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Why is General Systems worth a student's time? General Systems principles are truly useful for understanding all types of systems, so they provide practical benefits for students. Students become better able to follow (and generate) scientific analysis of any system.

On a more philosophical level, they relate to a world-view that emphasizes evidence-based thinking. They relate to a worldview in which things make sense and are coherent. General Systems is all about the underlying regularities in the world.

Who is the target audience? This material should be accessible to college students and maybe younger students if they are analytic types. For people leaning strongly toward a holistic cognitive style (see below), third and fourth year college students were best at tackling this unfamiliar way of thinking.

How might this toolkit be used? A professor teaching Cognitive Psychology might find a week on General Systems useful to begin a course. Schools with special short courses between terms or during the summer could use this toolkit as a free textbook on Complex Systems.

Last but not least, auto-didacts (self-learners) can teach themselves General Systems using this toolkit, much the way I did as an undergraduate browsing the General Systems Yearbook: the story below.

My personal experience with General Systems FWIW

This section describes how I encountered General Systems and why I emphasize the distinctive Anatol Rapoport approach. You can skip directly to Beginnings of General System Theory if this type of background material is not relevant to you. For experts on General Systems it will explain a lot about my personal approach to the topic.

My enthusiasm for General Systems derives from my personal experience with its usefulness. I discovered General Systems around 1970 while browsing in the library at the University of Michigan's Mental Health Research Institute (MHRI).

The MHRI library had the entire set of General Systems Yearbook from volume 1 (1956) onward. I never saw such a collection again; the Yearbook is rather obscure. The MHRI had them because it was the headquarters of the Society for General Systems Research.

Anatol Rapoport, the editor of the Yearbook, assembled each annual volume with a few original articles but mostly reprinted articles from other scientific journals. This made the Yearbook like a "Best of" collection, featuring the articles most relevant to General Systems from the previous year or two.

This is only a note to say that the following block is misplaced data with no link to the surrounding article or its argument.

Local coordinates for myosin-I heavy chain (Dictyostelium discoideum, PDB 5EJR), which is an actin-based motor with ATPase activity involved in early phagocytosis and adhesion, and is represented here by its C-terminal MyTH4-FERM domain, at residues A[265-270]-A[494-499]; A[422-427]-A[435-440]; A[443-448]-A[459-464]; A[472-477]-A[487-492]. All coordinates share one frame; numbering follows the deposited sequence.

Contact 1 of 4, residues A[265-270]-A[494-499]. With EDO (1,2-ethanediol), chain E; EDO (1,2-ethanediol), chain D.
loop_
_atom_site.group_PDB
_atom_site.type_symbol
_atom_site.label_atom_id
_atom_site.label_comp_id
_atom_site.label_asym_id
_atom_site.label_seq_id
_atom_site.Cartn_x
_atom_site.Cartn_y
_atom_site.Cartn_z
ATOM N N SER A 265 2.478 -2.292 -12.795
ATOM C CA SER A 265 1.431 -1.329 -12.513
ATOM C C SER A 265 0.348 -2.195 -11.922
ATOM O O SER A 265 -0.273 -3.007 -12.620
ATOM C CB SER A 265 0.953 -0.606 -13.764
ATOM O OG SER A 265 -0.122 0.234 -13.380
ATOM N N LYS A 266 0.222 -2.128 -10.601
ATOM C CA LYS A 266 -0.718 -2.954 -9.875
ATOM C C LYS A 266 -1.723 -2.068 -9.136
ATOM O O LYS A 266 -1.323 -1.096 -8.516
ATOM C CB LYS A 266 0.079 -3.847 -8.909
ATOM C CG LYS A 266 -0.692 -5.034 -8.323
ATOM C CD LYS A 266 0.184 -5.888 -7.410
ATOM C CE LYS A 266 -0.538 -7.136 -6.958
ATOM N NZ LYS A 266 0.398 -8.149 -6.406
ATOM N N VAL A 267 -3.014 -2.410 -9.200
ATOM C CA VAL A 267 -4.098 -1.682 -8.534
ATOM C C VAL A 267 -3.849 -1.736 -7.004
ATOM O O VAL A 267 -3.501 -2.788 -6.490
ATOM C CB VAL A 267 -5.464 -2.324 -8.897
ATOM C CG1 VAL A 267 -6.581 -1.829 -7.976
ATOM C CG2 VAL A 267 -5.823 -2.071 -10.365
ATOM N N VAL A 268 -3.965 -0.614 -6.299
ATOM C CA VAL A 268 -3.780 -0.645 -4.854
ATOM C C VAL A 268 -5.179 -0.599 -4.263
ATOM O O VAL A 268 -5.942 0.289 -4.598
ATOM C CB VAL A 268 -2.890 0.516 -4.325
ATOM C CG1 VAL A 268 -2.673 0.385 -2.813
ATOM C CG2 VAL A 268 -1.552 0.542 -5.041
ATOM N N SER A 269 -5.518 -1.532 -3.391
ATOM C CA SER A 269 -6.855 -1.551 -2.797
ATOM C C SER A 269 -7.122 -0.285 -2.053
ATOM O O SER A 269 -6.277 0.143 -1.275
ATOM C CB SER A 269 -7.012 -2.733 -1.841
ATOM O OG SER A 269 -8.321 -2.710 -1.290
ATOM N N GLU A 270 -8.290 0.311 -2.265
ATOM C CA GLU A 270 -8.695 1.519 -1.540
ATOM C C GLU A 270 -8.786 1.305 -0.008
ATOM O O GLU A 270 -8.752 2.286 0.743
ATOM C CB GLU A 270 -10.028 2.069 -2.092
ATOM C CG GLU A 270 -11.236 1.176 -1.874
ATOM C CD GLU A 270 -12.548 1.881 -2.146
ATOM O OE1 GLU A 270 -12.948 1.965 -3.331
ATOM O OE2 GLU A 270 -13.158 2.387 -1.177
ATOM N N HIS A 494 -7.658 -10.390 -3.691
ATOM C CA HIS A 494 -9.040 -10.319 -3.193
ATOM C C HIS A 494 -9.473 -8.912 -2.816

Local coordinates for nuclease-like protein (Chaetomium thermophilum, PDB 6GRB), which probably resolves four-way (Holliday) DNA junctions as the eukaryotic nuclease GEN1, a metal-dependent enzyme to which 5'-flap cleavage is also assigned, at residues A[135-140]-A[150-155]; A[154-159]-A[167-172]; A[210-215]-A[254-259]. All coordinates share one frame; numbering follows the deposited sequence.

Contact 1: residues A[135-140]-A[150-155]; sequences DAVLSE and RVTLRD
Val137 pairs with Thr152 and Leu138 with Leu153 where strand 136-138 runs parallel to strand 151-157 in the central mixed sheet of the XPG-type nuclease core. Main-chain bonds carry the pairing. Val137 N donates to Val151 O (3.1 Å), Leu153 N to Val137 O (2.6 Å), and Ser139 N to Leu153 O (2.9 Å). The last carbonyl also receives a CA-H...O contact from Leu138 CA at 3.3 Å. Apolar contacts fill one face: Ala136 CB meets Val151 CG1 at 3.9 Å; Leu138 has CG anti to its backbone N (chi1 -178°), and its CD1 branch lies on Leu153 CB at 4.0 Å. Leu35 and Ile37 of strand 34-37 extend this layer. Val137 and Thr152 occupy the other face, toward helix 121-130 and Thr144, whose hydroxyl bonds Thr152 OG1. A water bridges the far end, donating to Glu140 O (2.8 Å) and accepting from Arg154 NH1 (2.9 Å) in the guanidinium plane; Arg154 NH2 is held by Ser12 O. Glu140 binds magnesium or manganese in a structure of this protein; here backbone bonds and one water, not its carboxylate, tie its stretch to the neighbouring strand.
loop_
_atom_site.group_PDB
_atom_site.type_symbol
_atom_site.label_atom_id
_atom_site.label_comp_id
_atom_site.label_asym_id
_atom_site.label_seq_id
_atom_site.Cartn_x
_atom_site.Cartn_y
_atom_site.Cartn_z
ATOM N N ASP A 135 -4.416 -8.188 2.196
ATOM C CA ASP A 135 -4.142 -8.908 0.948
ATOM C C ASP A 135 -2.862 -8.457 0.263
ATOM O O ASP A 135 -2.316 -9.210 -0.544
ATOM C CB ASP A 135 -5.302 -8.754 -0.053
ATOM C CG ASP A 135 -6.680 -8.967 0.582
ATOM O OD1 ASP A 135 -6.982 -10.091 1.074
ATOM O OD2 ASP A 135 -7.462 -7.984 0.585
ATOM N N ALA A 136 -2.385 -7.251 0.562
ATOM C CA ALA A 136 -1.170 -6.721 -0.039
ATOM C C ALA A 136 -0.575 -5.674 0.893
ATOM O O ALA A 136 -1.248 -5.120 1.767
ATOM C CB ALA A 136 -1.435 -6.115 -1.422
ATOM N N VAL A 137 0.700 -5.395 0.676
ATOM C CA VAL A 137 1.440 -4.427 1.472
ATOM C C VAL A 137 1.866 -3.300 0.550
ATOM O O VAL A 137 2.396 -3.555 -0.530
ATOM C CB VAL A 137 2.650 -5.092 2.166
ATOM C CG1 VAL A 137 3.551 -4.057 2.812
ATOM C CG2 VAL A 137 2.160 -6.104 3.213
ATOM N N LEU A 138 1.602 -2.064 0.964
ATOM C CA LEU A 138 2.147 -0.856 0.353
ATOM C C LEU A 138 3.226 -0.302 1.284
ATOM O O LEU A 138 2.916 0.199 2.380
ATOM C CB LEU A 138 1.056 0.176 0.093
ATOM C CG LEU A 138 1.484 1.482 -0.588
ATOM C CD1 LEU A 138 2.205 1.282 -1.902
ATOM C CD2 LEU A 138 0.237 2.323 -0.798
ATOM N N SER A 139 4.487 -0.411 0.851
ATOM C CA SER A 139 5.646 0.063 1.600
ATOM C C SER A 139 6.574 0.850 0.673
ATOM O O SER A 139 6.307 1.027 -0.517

After reading a few issues of the Yearbook, I was hooked. Soon I was seeing the patterns described in Yearbook articles in other systems. Almost every time a complex system was brought up in one of my college classes, I could analyze it. This was eye opening to a young college student. I had never experienced such powerful ideas.

A year later I was lured into the psychology major by Ulric Neisser's 1967 book Cognitive Psychology. That book also reaffirmed the importance of General Systems principles, as they often helped me understand Neisser's explanations of cognitive processes (see, for example, the page on Top-Down and Bottom-Up Processes).

In a Human Physiology course under Art Vander the same thing happened. The course had a reputation for being difficult, but it was easy to understand after encountering General Systems because nearly every physiological process used familiar processes such as feedback and equilibrium-seeking. It helped to have a clearly written textbook (Vander, Sherman, and Luciano, 1970).

Miller vs Rapoport style General Systems

Despite my enthusiasm for General Systems, and despite the fact that General Systems reached its peak of popularity around that time (1974), few people on the Michigan campus were aware of it. They might know something by that name was studied at the MHRI, but that was about it.

When I became a graduate student at Michigan, I found a single course based explicitly upon General Systems: Organizational Psychology (under Rob Cooke). It used a textbook by Katz and Kahn (1978), The Social Psychology of Organizations. I signed up for it.

The professor was good, but the book was disappointing. Katz and Kahn emphasized that organizations were built up from energetic inputs and outputs, and also personnel inputs and outputs, and on they went from there, but none of it seemed very insightful.